SC Siting Act – the Wrong Tool for the Job

Written by: Blan Holman, VP, Regulatory Affairs

On September 28, the South Carolina Public Service Commission reaffirmed that the South Carolina Siting Act’s threshold for PSC review of proposed energy facilities applies to an energy facility’s capacity to deliver power to the electric grid, not to the rating of its individual components.  The PSC’s decision is consistent with long-standing Commission practice and precedent, upholds legislative intent, and avoids costly disruptions to the development of solar energy projects in South Carolina.

For background, the 75 MW threshold in the SC Public Service Commission Catalina Solar case refers to the minimum generating capacity of power generating facilities subject to state-level review under the South Carolina Siting Act. The Siting Act was intended to consolidate state regulatory review for large generating facilities, such as coal and natural gas plants. The question in the Catalina case was whether the Siting Act’s 75 MW applicability threshold should be determined based on the theoretical capacity of a facility’s individual components or according to the designed operating capacity of the plant overall to put power on the AC power grid.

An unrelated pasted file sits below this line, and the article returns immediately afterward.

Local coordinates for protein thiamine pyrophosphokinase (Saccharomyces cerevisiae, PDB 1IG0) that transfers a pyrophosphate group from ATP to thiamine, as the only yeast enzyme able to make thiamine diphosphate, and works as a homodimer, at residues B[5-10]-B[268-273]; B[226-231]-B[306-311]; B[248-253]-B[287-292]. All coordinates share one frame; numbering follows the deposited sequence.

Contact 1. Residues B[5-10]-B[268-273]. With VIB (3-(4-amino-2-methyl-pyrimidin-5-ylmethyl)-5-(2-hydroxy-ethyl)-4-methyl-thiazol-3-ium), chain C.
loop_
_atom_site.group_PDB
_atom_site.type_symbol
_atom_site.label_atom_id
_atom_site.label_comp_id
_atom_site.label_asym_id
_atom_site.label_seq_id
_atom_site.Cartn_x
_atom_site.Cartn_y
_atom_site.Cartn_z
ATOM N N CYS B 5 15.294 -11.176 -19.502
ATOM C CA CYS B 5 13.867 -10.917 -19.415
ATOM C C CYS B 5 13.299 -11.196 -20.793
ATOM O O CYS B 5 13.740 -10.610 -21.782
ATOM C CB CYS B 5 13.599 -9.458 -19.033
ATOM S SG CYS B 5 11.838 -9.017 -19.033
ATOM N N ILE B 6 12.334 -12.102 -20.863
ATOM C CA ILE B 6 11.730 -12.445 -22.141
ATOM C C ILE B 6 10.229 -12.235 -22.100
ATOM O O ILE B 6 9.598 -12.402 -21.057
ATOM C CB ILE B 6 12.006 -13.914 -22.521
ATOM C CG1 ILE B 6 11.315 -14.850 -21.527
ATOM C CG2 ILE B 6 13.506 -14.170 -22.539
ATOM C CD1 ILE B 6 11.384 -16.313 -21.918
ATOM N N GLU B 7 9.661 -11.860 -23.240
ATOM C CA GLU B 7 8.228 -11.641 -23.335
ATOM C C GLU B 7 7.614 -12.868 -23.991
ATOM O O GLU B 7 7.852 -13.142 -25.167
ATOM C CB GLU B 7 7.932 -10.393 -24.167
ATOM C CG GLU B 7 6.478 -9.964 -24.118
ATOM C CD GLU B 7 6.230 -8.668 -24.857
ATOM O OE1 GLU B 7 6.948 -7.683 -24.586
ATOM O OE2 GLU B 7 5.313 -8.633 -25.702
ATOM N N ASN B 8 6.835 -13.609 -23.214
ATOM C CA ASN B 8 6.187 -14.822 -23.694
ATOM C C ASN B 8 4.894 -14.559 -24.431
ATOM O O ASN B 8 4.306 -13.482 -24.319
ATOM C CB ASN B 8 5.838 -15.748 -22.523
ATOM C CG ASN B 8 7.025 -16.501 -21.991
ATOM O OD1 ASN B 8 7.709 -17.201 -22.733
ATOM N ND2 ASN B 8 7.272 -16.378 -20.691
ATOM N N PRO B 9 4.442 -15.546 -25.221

AC/DC – What is it? One of the issues raised in the case was whether the Siting Act’s 75 megawatt (MW) threshold refers to AC or DC energy. Alternating current (AC) is what the South Carolina electric system currently uses.  Direct Current (DC) power, by contrast, is produced by solar panels that must be converted to AC before it can be transmitted and used by the grid.  While it is unclear at this point whether the PSC’s decision construes the Siting Act as applying to either AC power, DC power, or both, what we do know is that the Commission’s vote focused on what a power generating plant is designed to produce when operating and serving the grid. That sensible approach declines to focus solely on the DC components of a facility, and instead looks at the plant overall and its designed ability to generate power for the electric system.

Pine Gate Renewables’ position is… Pine Gate agrees with the PSC’s determination that – as has been the practice for 50 years – the Siting Act applies to the designed capacity of a power plant to deliver energy to the electrical system.  The Siting Act is a statute meant to consolidate state review of large generating plants and their role on the South Carolina grid. Notably, if a large plant receives Siting Act approval, the ability of local governments to review a facility is reduced. The PSC’s decision prevents the Siting Act from being applied too broadly, which could hinder affordable clean energy development in South Carolina but also diminish local control.